On Parenthood and Not Being Enough

Image description: Outline of an adult shouting at a child and a parent helping a child working at a desk

Content Warning: Physical punishment

It is most often our parents who guide us through at least the first few years of our existence. For better or worse, they can leave a deep impression within us. Sometimes it takes careful examination years later to figure out what their impact was, and what acquired beliefs we might want to discard. This is one such examination.  

My intention is to identify why I often feel that ‘I am not enough’. For me, ’not being enough’ is an all-encompassing negative emotion at the bottom of every personal consideration. I am not enough to deserve love, or kindness, or a relationship, or good academic results, or literally anything positive. This internalisation has come from multiple sources, but my parents have certainly played their part.  

From a material perspective, I grew up privileged and was provided for. My father was a first-generation university student and became a manager at a local agricultural company. My mother never finished university and runs our small family-owned farm. We have a beautiful house in a rural area, right in the middle of nature. My mother valued our education immensely, which meant I got extra after-school English lessons and had all the books I ever wanted. We rarely went on holidays. My parents instead put the money towards building the farm and giving us good food and school supplies. They supported me through doing my A levels in the UK and continue to help me during my university years. For all this, I am eternally grateful.  

It has meant that my achievements always feel hollow, for there is always more to be done.

Valuing education, however, also had a darker side. My mother believed in strict discipline, including the occasional instance of physical punishment, and a lot of my self-worth got tied up in academic results. We were continuously assessed, and the night before every test I remember being quite anxious. Bs were not acceptable, and when I first got a C, I was so stupefied that I could not process it. It is difficult for me to assess how much pressure came directly from my mother and how much I put on myself indirectly due to her approach. Either way, it is clear to me that academic achievement was the be-all and end-all of my sense of value.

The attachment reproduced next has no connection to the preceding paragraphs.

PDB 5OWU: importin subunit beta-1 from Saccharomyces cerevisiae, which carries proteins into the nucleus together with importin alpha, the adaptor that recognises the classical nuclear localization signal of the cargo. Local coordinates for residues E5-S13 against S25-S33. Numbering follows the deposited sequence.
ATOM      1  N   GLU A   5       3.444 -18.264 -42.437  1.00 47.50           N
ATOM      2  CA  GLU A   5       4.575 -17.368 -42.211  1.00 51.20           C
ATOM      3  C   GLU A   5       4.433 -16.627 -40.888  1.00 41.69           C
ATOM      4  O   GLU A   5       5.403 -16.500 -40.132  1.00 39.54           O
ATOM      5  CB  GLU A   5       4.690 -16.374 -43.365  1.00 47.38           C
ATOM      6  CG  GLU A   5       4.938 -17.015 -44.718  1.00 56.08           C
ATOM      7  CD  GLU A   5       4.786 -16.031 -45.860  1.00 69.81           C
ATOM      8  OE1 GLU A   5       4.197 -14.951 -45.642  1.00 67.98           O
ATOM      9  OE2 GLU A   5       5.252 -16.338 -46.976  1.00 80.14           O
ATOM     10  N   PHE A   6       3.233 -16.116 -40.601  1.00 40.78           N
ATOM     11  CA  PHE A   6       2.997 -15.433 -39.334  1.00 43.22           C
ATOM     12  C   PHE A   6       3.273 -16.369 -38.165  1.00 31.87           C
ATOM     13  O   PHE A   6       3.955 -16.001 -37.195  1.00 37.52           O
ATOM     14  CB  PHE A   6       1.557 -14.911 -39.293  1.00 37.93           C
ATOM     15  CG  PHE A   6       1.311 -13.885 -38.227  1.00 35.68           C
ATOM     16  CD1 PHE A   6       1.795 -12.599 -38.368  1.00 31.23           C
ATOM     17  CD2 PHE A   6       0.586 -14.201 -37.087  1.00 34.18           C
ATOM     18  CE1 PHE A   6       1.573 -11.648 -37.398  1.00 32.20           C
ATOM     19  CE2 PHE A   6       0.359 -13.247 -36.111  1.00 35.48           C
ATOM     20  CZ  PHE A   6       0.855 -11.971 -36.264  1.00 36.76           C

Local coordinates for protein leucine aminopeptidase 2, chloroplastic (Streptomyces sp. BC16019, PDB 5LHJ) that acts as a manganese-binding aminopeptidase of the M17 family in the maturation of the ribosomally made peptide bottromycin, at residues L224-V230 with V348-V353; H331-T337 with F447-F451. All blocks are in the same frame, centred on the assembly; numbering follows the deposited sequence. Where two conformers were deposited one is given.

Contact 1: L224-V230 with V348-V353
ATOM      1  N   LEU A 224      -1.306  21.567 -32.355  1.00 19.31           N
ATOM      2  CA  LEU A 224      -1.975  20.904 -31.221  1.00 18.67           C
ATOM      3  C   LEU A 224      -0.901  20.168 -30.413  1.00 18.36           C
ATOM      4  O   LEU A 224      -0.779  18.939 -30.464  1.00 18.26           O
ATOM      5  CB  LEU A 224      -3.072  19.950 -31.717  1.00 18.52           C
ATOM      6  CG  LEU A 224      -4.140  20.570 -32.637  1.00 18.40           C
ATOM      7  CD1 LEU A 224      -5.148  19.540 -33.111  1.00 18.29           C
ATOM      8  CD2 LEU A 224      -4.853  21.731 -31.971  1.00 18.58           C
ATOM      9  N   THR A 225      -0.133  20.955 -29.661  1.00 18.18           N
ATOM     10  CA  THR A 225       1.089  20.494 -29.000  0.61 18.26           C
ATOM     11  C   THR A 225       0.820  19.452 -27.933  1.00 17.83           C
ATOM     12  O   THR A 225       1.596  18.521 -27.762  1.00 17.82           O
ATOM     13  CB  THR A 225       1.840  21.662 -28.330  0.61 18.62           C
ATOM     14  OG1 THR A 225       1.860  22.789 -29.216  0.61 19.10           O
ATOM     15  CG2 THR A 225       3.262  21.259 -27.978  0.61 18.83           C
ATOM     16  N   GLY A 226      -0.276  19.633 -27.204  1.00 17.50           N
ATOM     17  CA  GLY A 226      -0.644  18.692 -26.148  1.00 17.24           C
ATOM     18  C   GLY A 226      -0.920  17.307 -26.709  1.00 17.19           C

My mother’s approach was to always look for further improvements. It was not enough to have straight As, or to win regional competitions, or to literally be top of the year in my subject at the best university in the world. When I told her my score for my master’s thesis (90+), her first reaction was “I wonder why they deducted these few marks”. It has meant that my achievements always feel hollow, for there is always more to be done. 

Knowledge has become a competition, and I am not enough. I know she means well, and objectively her approach has led to good academic results. But at what cost? Is it the only way? This sense of not being enough has poisoned most areas of my life. I think that she has deep insecurities about not finishing her own education and living a different life from what she imagined, so I do not blame her much.  Nonetheless, if I ever have children, I will teach them cooperation over competitiveness, and I will make sure they know moral worth cannot be reduced to academics.  

My father’s most affectionate gesture is a firm handshake.

A lot of my low self-esteem is likely attributable to a lack of affection from my parents. They have never told me that they love me, which I only realised to be unusual after moving to the UK. My father’s most affectionate gesture is a firm handshake. I awkwardly hug my mother about three times a year when I leave for Oxford. This has affected my relationships, where sometimes I feel a desperate desire for physical closeness yet a deep sense that I do not deserve it.